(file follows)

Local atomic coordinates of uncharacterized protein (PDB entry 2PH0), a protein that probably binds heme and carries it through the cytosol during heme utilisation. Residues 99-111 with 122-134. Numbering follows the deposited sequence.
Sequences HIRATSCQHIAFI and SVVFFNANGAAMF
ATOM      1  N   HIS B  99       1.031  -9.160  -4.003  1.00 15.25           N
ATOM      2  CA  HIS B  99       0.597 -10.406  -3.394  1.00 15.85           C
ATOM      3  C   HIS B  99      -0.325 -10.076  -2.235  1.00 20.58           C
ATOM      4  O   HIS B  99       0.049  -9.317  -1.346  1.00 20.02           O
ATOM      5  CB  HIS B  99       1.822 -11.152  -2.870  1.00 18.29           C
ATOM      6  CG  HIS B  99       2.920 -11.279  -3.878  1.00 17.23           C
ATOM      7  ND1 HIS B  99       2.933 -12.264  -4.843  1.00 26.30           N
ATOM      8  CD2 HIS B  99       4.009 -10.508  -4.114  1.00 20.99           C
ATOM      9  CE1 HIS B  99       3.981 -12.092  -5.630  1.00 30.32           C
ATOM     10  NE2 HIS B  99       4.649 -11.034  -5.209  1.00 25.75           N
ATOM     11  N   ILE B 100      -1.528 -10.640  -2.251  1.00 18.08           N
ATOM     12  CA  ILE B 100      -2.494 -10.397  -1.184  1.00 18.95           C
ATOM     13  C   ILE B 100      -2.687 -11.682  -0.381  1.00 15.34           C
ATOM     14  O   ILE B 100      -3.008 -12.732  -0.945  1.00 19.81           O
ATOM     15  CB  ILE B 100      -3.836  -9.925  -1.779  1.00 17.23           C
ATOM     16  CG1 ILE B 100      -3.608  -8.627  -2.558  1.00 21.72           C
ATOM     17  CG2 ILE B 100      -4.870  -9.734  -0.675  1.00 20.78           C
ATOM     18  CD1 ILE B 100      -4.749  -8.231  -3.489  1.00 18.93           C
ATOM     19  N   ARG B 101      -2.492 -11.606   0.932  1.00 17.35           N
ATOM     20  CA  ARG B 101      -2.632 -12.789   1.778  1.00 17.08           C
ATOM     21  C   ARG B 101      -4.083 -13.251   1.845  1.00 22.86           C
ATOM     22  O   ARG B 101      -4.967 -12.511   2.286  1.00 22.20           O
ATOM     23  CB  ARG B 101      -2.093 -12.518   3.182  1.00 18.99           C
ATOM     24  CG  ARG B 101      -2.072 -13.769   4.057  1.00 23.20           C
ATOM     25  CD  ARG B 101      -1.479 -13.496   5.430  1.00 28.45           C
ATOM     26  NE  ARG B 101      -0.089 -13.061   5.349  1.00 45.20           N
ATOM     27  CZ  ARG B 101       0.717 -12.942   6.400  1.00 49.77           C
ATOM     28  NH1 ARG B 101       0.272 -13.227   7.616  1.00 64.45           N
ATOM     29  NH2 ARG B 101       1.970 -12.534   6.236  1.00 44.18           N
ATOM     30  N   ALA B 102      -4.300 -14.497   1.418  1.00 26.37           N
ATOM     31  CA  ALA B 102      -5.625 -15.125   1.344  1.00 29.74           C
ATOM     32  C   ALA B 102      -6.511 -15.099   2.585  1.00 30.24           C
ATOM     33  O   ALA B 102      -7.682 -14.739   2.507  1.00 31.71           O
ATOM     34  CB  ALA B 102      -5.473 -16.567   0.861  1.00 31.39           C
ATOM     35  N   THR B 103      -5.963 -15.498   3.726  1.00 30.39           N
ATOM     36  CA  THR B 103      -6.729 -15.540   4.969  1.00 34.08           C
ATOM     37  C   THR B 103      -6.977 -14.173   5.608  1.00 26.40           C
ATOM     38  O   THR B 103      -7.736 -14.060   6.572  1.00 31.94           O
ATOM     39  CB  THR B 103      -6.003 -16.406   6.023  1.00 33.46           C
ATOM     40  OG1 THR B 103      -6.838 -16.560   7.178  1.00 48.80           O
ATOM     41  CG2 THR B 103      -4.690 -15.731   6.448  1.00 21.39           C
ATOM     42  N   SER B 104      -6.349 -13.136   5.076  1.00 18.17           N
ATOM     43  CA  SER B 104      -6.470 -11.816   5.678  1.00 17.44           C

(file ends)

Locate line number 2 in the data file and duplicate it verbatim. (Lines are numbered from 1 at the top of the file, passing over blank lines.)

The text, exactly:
Sequences HIRATSCQHIAFI and SVVFFNANGAAMF